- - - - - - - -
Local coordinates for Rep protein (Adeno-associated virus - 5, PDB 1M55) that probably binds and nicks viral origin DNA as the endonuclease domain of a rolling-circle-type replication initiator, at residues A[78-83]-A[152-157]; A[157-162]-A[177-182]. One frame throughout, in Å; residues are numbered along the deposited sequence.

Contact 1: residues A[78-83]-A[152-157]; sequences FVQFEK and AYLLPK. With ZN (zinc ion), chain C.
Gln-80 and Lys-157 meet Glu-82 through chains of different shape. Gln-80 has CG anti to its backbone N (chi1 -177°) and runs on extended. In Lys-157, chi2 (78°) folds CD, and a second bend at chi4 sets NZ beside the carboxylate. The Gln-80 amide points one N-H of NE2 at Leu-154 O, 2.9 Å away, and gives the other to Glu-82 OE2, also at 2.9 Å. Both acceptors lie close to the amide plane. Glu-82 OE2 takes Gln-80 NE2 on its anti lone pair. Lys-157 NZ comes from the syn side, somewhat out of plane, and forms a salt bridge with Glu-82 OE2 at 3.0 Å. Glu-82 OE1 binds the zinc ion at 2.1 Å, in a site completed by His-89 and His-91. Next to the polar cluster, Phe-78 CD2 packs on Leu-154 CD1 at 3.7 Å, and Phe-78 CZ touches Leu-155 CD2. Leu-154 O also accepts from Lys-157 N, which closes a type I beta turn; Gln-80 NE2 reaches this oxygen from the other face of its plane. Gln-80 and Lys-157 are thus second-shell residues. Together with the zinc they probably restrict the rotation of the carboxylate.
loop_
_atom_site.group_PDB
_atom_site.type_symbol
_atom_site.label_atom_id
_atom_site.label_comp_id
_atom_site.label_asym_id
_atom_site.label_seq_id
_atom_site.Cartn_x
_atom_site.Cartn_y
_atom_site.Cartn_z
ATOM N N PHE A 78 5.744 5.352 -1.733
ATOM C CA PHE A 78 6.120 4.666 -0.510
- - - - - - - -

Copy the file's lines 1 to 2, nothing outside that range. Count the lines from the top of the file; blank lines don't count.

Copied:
Local coordinates for Rep protein (Adeno-associated virus - 5, PDB 1M55) that probably binds and nicks viral origin DNA as the endonuclease domain of a rolling-circle-type replication initiator, at residues A[78-83]-A[152-157]; A[157-162]-A[177-182]. One frame throughout, in Å; residues are numbered along the deposited sequence.

Contact 1: residues A[78-83]-A[152-157]; sequences FVQFEK and AYLLPK. With ZN (zinc ion), chain C.